Compulsory Licensing Of Patent In Indian Pharmaceutical Industry: An Analytical Study Of Its Provisions In Consonance To The TRIPS Agreement

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Journal Title: South Asian Law & Economics Review
Author(s): Shobhit Arora
Published On: 14/04/2023
Volume: 8
First Page: 13
Last Page: 24
ISSN: 2581-6535
Publisher: The Law Brigade Publisher

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Shobhit Arora, Compulsory Licensing Of Patent In Indian Pharmaceutical Industry: An Analytical Study Of Its Provisions In Consonance To The TRIPS Agreement, Volume 8, South Asian Law & Economics Review, 13-24, Published on 14/04/2023, Available at


Over the years, India’s patent laws have changed. The British passed India’s first patent law, i.e., Act VI of 1856, during the colonial era. Subsequently, changes to the patent regime regulations were made, with the most recent being implemented in 2005. The Ayyangar Report, created by a commission led by Rajagopala Ayyangar, a former Supreme Court Justice, was the primary inspiration for the Patents Act of 1970. The Report’s main recommendation was to keep products out of the purview of patentable inventions so that everyone could access affordable food and medicines essential to the community’s health. It also suggested that no monopoly should be granted regarding such products. It was further recommended that processes be granted patents using examples of other patent regimes, such as Germany. Allowing process patents and outlawing product patents would promote research and invention by preventing someone else from developing the same method using a completely different process.[i] However, India was forced to amend the Patents Act 1970 and allow the process and product patents, which included pharmaceutical drugs, after the TRIPS Agreement was signed, which set common minimum standards of patent protection to be followed by TRIPS signatories. After several States turned to grant compulsory licenses concerning pharmaceutical drugs to safeguard the public health of their citizens, discussions about the standards of patent protection conferred by various jurisdictions and questions about their compliance with the minimum requirements set forth by the TRIPS Agreement have grown recently.[ii] Chapter VI of the Patents Act of 1970, which contains Sections 82 to 94, contains the present compulsory licensing system for patents in India. It is also governed by international agreements like the TRIPS Agreement, the Paris Convention, and the Doha Declaration. The Trips Agreement’s patent protections are included in Articles 26 and 34 of Section 5.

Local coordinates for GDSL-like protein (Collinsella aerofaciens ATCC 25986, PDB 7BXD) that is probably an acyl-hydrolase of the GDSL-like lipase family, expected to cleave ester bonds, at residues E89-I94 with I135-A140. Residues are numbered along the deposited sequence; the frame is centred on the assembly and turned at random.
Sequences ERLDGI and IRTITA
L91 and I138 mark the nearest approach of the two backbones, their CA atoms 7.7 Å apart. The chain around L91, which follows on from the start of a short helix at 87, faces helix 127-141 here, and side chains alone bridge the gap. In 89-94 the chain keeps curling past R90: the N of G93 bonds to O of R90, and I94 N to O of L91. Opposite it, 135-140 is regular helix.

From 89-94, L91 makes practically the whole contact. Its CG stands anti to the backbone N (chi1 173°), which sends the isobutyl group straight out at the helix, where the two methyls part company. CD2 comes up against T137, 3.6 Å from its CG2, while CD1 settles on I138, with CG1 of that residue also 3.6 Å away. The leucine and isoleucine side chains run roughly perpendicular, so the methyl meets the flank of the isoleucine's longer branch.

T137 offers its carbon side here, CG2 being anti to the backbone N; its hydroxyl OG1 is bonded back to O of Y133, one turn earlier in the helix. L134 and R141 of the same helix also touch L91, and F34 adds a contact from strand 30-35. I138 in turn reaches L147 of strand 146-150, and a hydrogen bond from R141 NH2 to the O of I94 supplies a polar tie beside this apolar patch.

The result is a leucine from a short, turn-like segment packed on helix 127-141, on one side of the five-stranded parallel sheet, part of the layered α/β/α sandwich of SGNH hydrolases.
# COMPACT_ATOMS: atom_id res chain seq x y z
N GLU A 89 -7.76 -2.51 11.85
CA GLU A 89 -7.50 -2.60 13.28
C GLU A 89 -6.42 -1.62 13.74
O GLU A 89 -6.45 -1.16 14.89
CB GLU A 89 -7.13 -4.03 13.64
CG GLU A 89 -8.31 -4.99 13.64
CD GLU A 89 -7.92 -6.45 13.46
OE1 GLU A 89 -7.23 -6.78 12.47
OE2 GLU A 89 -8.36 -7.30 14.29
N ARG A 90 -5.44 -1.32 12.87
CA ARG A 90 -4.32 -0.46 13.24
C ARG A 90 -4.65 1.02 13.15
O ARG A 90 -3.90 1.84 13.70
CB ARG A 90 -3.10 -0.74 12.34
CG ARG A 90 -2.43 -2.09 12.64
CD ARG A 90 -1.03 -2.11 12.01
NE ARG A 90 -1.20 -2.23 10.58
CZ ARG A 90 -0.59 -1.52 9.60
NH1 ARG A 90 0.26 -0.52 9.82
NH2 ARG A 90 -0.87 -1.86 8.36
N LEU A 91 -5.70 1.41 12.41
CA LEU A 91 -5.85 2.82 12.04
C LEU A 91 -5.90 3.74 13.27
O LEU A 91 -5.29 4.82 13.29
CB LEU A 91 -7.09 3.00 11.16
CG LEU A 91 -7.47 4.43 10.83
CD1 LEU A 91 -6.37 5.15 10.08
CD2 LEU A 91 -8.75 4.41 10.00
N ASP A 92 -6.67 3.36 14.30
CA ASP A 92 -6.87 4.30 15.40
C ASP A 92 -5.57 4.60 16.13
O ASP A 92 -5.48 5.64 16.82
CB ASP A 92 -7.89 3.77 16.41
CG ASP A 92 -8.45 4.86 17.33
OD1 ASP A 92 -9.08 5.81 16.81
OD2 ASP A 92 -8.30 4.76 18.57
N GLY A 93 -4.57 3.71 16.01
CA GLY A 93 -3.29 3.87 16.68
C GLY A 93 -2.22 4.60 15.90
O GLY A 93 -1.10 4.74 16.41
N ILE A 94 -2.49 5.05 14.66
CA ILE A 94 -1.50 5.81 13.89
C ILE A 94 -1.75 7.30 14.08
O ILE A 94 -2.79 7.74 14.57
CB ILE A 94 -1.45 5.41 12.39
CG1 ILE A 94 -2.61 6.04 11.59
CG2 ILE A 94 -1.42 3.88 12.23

[i] World Trade Organisation, Compulsory licensing of pharmaceuticals and TRIPS, e/public_health_faq_e.htm (last visited Nov 1, 2022)

[ii] Deli Yang, Compulsory licensing: For better or for worse, the done deal lies in the balance, 17 Journal of Intellectual Property Rights (2012).

Keywords: TRIPS, COVID-19, vaccine, patents, license, compulsory

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